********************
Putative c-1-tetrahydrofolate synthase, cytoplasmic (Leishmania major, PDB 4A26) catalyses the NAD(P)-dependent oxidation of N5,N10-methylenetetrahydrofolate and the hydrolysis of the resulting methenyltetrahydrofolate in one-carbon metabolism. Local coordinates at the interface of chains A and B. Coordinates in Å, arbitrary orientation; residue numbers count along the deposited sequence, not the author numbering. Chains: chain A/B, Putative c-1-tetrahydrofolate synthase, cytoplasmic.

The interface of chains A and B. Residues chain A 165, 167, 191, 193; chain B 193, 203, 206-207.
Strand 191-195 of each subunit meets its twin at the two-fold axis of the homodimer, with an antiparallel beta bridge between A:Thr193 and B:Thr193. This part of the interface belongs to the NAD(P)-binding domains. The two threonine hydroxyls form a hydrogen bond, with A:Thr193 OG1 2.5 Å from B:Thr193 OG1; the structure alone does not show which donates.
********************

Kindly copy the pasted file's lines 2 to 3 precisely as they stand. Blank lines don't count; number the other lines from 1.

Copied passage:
The interface of chains A and B. Residues chain A 165, 167, 191, 193; chain B 193, 203, 206-207.
Strand 191-195 of each subunit meets its twin at the two-fold axis of the homodimer, with an antiparallel beta bridge between A:Thr193 and B:Thr193. This part of the interface belongs to the NAD(P)-binding domains. The two threonine hydroxyls form a hydrogen bond, with A:Thr193 OG1 2.5 Å from B:Thr193 OG1; the structure alone does not show which donates.